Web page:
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Technical advice about passages in Beethoven Op.102 no.1
#2871921 07/23/19 02:33 PM
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Rania Offline OP
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(Interesting that there's also a question on trills in Op. 101. These come up in this sonata too, and I've found the tips really helpful).

I'm learning Beethoven's sonata for piano and cello Op. 102 no. 1 in C major for a masterclass (at the moment alone without the cellist). I know that my technique is lacking for this sonata, but I received it as an assignment, and I'm struggling with some places and need urgent help or tips on how to practice or approach them, if possible.

1. Octaves in fast dotted rhythm in the left hand (bar 2, tempo about 144-160 to a quarter note, originally "allegro vivace" with no metronome indication by Beethoven). I haven't played lots of music with octaves and have a big technical hole there, especially with the left hand, and I'm not always sure when they should be played from the wrist, the arm, or otherwise (here, for example).
Most of the tension accumulates in my middle fingers, which I know is not good. I try to bend them inward to counter the tendency to stretch and tense, but this also hinders movement.

2. Tremelo broken chords (left hand): Should one aim for a movement that "brushes" the keys or slides on them? I practice the 16ths in different rhythms, but they are so uncomfortable and completely fall apart when I add the right hand I can't see how I can get this passage even close to tempo in two weeks:(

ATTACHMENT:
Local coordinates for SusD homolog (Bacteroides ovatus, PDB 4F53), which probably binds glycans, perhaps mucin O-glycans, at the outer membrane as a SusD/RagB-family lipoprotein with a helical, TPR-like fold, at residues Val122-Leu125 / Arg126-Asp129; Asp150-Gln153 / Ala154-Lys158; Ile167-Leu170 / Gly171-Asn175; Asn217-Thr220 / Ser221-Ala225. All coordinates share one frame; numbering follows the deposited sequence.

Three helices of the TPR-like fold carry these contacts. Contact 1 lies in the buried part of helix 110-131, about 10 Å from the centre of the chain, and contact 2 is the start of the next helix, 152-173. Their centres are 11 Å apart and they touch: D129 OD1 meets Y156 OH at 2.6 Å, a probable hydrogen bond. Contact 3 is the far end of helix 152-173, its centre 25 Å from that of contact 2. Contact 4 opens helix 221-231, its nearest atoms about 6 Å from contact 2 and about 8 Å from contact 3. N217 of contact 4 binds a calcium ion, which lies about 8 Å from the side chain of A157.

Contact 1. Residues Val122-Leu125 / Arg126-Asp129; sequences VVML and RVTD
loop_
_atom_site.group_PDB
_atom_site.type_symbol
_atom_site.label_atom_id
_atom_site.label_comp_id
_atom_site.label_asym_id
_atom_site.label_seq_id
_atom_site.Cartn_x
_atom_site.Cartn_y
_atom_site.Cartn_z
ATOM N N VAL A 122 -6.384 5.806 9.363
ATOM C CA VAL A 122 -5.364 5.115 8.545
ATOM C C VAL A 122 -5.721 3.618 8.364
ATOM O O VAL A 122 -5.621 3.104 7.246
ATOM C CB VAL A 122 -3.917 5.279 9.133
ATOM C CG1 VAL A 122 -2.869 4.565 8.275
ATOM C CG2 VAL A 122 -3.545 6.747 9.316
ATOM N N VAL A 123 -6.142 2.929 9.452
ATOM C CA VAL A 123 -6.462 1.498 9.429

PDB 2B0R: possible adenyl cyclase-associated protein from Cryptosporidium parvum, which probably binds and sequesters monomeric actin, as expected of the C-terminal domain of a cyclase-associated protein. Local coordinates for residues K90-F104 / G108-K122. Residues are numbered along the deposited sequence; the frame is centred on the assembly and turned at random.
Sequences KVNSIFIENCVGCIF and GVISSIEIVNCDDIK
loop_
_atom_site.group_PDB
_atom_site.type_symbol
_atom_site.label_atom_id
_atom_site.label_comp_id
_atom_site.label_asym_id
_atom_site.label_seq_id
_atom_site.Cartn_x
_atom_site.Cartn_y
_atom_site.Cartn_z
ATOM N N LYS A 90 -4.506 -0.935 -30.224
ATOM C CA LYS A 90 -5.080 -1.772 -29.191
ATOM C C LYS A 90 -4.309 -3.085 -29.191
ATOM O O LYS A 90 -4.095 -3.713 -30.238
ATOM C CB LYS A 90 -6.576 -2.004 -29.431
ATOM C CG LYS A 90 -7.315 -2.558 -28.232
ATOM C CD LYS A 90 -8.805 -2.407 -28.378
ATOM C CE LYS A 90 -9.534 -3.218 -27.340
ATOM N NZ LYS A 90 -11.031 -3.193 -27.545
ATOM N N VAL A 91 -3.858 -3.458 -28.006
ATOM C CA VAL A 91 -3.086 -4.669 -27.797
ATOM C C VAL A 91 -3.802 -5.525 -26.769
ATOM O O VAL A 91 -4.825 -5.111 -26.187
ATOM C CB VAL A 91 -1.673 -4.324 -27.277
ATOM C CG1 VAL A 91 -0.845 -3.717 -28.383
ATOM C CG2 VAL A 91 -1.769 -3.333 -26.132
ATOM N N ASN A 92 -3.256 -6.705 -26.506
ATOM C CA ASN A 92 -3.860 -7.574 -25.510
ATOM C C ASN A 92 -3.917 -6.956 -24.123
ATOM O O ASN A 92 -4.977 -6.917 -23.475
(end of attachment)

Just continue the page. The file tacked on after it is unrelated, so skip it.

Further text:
This recording is on the slightly slower side, but I chose it because it has the score (couldn't manage to insert pictures).

Any help would be much appreciated!


"Love has to be the starting point- love of music. It is one of my firmest convictions that love always produces some knowledge, while knowledge only rarely produces something similar to love."
Arthur Schnabel

Re: Technical advice about passages in Beethoven Op.102 no.1
Rania #2872193 07/24/19 09:42 AM
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Hi Ranis, here is my personal view on this. On the first one, I typically play both with the wrist and with the arm in combination. Depending on the type of sound you want to obtain, you can adjust the balance between wrist and arm. Using only the wrist is tiring especially at fast speed. Using the arm creates a more percussive, harder sound, so adding the wrist gives more fluidity and smoothness. What is important is to keep the top of the hand at level with the keyboard; if you raise the hand too much it creates tension and it is more tiring but can be used occasionally for a short period. With the hand at keyboard level, you can keep the fingers slightly curved which avoids tension rather than putting them straight up.

Now to be honnest, ability to play octaves does not come within a couple of days. It requires a dedicated training over an extended period, so not sure how you can make it for the event in less than 2 weeks.

For the second one, I would use hand rotation pretty much like for a fast trill; that way to can play the broken chord quickly and without fatigue. The rest is just slow practice until you can manage to coordinate both hands.


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